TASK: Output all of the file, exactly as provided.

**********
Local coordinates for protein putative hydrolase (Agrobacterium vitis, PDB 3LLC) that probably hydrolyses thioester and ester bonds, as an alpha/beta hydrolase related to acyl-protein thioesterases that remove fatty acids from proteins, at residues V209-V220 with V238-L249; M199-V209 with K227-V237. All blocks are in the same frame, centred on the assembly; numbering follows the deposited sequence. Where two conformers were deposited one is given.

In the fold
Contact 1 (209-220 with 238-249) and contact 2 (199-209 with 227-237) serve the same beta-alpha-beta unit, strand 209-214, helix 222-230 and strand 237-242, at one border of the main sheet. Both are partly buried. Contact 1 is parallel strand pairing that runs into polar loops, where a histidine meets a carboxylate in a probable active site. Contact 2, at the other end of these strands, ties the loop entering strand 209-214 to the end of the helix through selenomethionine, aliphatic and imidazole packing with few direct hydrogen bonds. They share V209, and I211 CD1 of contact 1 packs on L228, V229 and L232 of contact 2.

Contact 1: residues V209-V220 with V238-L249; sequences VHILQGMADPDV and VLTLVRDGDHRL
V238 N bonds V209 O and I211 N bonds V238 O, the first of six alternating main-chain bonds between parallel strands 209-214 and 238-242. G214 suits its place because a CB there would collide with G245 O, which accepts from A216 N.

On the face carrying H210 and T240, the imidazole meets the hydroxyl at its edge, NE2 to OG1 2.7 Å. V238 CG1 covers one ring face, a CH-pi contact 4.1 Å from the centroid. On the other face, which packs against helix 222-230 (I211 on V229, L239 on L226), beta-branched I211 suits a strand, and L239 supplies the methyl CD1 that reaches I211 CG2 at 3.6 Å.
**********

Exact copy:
Local coordinates for protein putative hydrolase (Agrobacterium vitis, PDB 3LLC) that probably hydrolyses thioester and ester bonds, as an alpha/beta hydrolase related to acyl-protein thioesterases that remove fatty acids from proteins, at residues V209-V220 with V238-L249; M199-V209 with K227-V237. All blocks are in the same frame, centred on the assembly; numbering follows the deposited sequence. Where two conformers were deposited one is given.

In the fold
Contact 1 (209-220 with 238-249) and contact 2 (199-209 with 227-237) serve the same beta-alpha-beta unit, strand 209-214, helix 222-230 and strand 237-242, at one border of the main sheet. Both are partly buried. Contact 1 is parallel strand pairing that runs into polar loops, where a histidine meets a carboxylate in a probable active site. Contact 2, at the other end of these strands, ties the loop entering strand 209-214 to the end of the helix through selenomethionine, aliphatic and imidazole packing with few direct hydrogen bonds. They share V209, and I211 CD1 of contact 1 packs on L228, V229 and L232 of contact 2.

Contact 1: residues V209-V220 with V238-L249; sequences VHILQGMADPDV and VLTLVRDGDHRL
V238 N bonds V209 O and I211 N bonds V238 O, the first of six alternating main-chain bonds between parallel strands 209-214 and 238-242. G214 suits its place because a CB there would collide with G245 O, which accepts from A216 N.

On the face carrying H210 and T240, the imidazole meets the hydroxyl at its edge, NE2 to OG1 2.7 Å. V238 CG1 covers one ring face, a CH-pi contact 4.1 Å from the centroid. On the other face, which packs against helix 222-230 (I211 on V229, L239 on L226), beta-branched I211 suits a strand, and L239 supplies the methyl CD1 that reaches I211 CG2 at 3.6 Å.